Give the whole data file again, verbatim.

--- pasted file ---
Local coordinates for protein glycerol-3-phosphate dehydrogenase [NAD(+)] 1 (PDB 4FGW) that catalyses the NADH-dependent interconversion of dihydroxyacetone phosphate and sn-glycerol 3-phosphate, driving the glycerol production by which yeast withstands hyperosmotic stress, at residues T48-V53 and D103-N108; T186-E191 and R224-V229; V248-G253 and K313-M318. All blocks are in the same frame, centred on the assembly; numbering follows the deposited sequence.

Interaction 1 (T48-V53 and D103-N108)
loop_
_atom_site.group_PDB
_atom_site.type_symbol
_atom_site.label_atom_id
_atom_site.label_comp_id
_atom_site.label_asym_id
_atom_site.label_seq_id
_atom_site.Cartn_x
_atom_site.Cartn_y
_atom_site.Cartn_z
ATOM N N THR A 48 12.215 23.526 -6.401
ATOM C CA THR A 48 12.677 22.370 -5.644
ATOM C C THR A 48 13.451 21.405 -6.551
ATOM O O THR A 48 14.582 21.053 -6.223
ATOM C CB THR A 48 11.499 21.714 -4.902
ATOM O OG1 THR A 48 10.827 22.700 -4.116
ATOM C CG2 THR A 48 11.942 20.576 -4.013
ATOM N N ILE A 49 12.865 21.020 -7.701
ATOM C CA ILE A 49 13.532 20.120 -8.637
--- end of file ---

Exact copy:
Local coordinates for protein glycerol-3-phosphate dehydrogenase [NAD(+)] 1 (PDB 4FGW) that catalyses the NADH-dependent interconversion of dihydroxyacetone phosphate and sn-glycerol 3-phosphate, driving the glycerol production by which yeast withstands hyperosmotic stress, at residues T48-V53 and D103-N108; T186-E191 and R224-V229; V248-G253 and K313-M318. All blocks are in the same frame, centred on the assembly; numbering follows the deposited sequence.

Interaction 1 (T48-V53 and D103-N108)
loop_
_atom_site.group_PDB
_atom_site.type_symbol
_atom_site.label_atom_id
_atom_site.label_comp_id
_atom_site.label_asym_id
_atom_site.label_seq_id
_atom_site.Cartn_x
_atom_site.Cartn_y
_atom_site.Cartn_z
ATOM N N THR A 48 12.215 23.526 -6.401
ATOM C CA THR A 48 12.677 22.370 -5.644
ATOM C C THR A 48 13.451 21.405 -6.551
ATOM O O THR A 48 14.582 21.053 -6.223
ATOM C CB THR A 48 11.499 21.714 -4.902
ATOM O OG1 THR A 48 10.827 22.700 -4.116
ATOM C CG2 THR A 48 11.942 20.576 -4.013
ATOM N N ILE A 49 12.865 21.020 -7.701
ATOM C CA ILE A 49 13.532 20.120 -8.637